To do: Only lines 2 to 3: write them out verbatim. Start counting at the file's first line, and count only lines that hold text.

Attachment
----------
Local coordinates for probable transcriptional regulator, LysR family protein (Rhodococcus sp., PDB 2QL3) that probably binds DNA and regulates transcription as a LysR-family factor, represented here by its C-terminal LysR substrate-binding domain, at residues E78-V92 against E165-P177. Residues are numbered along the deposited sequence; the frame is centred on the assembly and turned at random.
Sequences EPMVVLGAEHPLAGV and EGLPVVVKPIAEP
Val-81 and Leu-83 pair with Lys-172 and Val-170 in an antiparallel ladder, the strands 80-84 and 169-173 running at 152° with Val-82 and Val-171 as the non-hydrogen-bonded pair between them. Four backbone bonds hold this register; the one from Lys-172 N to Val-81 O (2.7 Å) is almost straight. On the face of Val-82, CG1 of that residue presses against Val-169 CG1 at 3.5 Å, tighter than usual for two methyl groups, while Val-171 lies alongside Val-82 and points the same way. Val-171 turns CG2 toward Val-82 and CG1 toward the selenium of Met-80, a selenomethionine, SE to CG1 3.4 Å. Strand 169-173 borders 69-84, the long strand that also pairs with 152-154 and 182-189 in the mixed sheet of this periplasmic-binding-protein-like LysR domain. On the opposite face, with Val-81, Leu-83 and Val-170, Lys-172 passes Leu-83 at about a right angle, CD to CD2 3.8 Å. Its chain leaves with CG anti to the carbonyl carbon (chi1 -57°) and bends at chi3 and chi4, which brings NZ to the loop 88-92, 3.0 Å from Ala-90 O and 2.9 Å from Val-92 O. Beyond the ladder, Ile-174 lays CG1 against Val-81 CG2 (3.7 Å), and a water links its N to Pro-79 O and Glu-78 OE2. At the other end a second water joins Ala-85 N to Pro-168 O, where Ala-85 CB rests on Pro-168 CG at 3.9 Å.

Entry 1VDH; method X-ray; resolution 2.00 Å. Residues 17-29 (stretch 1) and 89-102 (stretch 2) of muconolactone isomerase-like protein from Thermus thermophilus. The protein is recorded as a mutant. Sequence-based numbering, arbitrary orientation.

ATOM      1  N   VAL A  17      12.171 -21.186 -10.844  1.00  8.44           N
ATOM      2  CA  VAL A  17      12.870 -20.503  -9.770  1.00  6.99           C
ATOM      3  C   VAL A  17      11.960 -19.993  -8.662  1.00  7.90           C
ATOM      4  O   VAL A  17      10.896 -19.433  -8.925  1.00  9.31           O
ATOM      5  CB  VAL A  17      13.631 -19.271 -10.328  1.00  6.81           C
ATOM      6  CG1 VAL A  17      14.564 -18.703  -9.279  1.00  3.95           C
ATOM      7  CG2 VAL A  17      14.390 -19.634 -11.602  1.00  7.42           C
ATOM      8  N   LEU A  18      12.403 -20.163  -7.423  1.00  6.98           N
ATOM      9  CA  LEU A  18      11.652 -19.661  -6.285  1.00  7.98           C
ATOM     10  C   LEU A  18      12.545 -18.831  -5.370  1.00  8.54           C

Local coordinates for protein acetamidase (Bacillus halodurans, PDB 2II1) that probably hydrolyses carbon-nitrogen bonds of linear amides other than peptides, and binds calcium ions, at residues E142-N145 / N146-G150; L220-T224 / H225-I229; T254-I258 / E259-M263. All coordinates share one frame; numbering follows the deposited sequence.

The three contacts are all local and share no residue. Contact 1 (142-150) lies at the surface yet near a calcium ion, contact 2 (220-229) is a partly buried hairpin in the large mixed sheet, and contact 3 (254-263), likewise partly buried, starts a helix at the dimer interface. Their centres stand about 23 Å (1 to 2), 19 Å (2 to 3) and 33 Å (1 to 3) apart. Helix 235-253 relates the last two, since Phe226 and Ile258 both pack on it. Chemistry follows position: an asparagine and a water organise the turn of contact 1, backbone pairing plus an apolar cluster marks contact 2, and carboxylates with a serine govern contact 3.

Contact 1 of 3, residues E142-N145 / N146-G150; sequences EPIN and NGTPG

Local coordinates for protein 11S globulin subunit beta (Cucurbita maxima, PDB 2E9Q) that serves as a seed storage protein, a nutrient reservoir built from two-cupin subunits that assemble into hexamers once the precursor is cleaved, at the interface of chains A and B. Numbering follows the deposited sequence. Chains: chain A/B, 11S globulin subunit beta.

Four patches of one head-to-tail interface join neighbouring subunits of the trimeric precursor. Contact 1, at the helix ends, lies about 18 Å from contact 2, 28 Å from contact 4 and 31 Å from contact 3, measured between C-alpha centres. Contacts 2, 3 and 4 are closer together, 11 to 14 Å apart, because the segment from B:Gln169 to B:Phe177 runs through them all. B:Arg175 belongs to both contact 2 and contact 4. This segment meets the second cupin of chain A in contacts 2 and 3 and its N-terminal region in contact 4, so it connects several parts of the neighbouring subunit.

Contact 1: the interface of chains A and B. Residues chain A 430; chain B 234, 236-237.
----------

Sequences EPMVVLGAEHPLAGV and EGLPVVVKPIAEP
Val-81 and Leu-83 pair with Lys-172 and Val-170 in an antiparallel ladder, the strands 80-84 and 169-173 running at 152° with Val-82 and Val-171 as the non-hydrogen-bonded pair between them. Four backbone bonds hold this register; the one from Lys-172 N to Val-81 O (2.7 Å) is almost straight. On the face of Val-82, CG1 of that residue presses against Val-169 CG1 at 3.5 Å, tighter than usual for two methyl groups, while Val-171 lies alongside Val-82 and points the same way. Val-171 turns CG2 toward Val-82 and CG1 toward the selenium of Met-80, a selenomethionine, SE to CG1 3.4 Å. Strand 169-173 borders 69-84, the long strand that also pairs with 152-154 and 182-189 in the mixed sheet of this periplasmic-binding-protein-like LysR domain. On the opposite face, with Val-81, Leu-83 and Val-170, Lys-172 passes Leu-83 at about a right angle, CD to CD2 3.8 Å. Its chain leaves with CG anti to the carbonyl carbon (chi1 -57°) and bends at chi3 and chi4, which brings NZ to the loop 88-92, 3.0 Å from Ala-90 O and 2.9 Å from Val-92 O. Beyond the ladder, Ile-174 lays CG1 against Val-81 CG2 (3.7 Å), and a water links its N to Pro-79 O and Glu-78 OE2. At the other end a second water joins Ala-85 N to Pro-168 O, where Ala-85 CB rests on Pro-168 CG at 3.9 Å.